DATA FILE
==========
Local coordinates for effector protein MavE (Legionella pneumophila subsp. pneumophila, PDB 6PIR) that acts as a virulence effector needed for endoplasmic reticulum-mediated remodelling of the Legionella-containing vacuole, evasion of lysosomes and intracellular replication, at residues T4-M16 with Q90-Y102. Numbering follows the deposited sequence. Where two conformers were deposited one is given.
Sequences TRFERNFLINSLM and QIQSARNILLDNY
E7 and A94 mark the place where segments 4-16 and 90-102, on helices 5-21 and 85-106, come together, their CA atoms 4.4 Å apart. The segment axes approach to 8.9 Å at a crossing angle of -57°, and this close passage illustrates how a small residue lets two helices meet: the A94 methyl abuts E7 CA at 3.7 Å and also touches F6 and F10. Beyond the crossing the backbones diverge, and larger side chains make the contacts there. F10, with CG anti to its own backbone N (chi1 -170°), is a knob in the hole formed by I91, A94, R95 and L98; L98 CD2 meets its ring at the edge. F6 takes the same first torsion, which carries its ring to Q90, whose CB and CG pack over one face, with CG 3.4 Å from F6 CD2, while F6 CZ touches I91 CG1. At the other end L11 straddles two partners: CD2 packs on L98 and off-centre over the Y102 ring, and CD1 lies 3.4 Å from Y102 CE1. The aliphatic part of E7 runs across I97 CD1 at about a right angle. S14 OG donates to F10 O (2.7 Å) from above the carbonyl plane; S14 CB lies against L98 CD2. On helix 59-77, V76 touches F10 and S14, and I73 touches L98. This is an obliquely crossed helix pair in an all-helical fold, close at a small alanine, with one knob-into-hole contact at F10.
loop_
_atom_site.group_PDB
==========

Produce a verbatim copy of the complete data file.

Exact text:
Local coordinates for effector protein MavE (Legionella pneumophila subsp. pneumophila, PDB 6PIR) that acts as a virulence effector needed for endoplasmic reticulum-mediated remodelling of the Legionella-containing vacuole, evasion of lysosomes and intracellular replication, at residues T4-M16 with Q90-Y102. Numbering follows the deposited sequence. Where two conformers were deposited one is given.
Sequences TRFERNFLINSLM and QIQSARNILLDNY
E7 and A94 mark the place where segments 4-16 and 90-102, on helices 5-21 and 85-106, come together, their CA atoms 4.4 Å apart. The segment axes approach to 8.9 Å at a crossing angle of -57°, and this close passage illustrates how a small residue lets two helices meet: the A94 methyl abuts E7 CA at 3.7 Å and also touches F6 and F10. Beyond the crossing the backbones diverge, and larger side chains make the contacts there. F10, with CG anti to its own backbone N (chi1 -170°), is a knob in the hole formed by I91, A94, R95 and L98; L98 CD2 meets its ring at the edge. F6 takes the same first torsion, which carries its ring to Q90, whose CB and CG pack over one face, with CG 3.4 Å from F6 CD2, while F6 CZ touches I91 CG1. At the other end L11 straddles two partners: CD2 packs on L98 and off-centre over the Y102 ring, and CD1 lies 3.4 Å from Y102 CE1. The aliphatic part of E7 runs across I97 CD1 at about a right angle. S14 OG donates to F10 O (2.7 Å) from above the carbonyl plane; S14 CB lies against L98 CD2. On helix 59-77, V76 touches F10 and S14, and I73 touches L98. This is an obliquely crossed helix pair in an all-helical fold, close at a small alanine, with one knob-into-hole contact at F10.
loop_
_atom_site.group_PDB